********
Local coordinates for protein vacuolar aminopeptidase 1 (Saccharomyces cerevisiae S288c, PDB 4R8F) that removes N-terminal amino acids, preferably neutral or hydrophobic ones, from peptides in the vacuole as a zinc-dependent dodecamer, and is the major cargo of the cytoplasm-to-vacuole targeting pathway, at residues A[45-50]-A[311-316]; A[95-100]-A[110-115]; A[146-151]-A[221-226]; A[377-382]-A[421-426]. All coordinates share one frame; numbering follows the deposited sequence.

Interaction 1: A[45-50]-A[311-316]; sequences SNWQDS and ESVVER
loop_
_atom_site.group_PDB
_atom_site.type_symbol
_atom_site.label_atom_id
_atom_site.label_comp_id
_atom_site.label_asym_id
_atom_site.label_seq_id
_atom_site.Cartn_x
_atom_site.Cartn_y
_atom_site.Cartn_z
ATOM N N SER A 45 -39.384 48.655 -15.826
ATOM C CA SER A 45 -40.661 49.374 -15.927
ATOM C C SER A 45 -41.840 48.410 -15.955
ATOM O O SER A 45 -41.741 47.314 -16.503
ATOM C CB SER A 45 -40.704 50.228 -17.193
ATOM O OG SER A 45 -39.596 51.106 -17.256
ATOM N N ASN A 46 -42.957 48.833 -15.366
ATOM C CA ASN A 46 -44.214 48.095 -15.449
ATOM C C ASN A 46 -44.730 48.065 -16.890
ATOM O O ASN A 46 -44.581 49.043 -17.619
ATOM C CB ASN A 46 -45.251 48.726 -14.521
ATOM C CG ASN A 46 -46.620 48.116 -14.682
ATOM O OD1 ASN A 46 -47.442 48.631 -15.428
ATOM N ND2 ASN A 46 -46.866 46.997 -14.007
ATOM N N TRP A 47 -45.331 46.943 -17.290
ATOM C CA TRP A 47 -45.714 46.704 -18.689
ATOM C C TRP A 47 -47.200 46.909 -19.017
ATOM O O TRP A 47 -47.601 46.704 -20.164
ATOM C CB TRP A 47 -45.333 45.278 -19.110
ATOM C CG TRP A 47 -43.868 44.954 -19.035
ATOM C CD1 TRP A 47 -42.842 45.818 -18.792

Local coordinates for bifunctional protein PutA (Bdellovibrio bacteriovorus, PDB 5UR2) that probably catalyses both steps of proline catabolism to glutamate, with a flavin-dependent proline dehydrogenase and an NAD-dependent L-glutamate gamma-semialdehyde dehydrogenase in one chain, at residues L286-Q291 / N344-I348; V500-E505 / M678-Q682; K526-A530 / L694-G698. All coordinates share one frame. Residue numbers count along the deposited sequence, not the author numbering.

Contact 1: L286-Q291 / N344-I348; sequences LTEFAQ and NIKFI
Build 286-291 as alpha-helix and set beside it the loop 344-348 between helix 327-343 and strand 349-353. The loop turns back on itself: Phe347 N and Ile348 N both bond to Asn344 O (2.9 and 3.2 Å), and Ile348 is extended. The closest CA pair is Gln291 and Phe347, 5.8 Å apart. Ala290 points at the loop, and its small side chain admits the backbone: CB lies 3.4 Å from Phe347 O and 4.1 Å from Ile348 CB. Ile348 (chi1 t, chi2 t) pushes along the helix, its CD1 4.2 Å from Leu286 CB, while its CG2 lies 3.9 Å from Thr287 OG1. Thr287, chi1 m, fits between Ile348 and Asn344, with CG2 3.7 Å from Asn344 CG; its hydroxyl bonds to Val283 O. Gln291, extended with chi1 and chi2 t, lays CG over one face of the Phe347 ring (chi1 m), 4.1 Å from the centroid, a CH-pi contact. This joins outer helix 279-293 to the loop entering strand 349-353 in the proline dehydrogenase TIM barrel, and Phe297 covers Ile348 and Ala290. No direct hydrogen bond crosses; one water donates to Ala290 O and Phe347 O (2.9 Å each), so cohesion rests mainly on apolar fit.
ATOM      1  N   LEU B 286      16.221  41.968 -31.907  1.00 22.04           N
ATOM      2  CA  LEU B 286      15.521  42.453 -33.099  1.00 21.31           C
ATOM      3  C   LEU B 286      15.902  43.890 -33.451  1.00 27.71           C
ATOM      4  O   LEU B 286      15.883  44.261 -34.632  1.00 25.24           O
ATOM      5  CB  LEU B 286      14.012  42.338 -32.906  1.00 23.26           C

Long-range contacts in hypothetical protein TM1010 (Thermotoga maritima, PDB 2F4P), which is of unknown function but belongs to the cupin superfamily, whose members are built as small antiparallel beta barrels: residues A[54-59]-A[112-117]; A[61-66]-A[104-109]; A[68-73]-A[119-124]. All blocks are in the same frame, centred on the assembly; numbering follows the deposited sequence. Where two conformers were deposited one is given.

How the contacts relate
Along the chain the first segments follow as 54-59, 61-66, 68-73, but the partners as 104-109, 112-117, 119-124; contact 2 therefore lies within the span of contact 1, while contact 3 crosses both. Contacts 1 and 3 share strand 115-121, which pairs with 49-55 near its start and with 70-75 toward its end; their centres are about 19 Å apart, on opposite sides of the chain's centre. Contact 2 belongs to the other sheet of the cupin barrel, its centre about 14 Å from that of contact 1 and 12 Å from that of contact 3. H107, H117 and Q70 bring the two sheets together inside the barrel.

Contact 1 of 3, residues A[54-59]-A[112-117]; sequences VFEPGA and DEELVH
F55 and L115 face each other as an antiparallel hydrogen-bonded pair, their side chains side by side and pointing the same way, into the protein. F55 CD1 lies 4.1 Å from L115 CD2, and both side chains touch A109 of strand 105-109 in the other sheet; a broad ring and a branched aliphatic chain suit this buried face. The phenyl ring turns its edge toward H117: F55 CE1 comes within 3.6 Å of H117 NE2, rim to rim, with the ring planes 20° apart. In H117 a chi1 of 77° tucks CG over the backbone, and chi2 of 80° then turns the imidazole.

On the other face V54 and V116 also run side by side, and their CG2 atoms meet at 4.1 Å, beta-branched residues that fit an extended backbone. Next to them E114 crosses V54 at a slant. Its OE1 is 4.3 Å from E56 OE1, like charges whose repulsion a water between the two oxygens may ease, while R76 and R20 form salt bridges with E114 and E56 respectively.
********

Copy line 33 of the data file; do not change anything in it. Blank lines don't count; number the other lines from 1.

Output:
ATOM C CD1 TRP A 47 -42.842 45.818 -18.792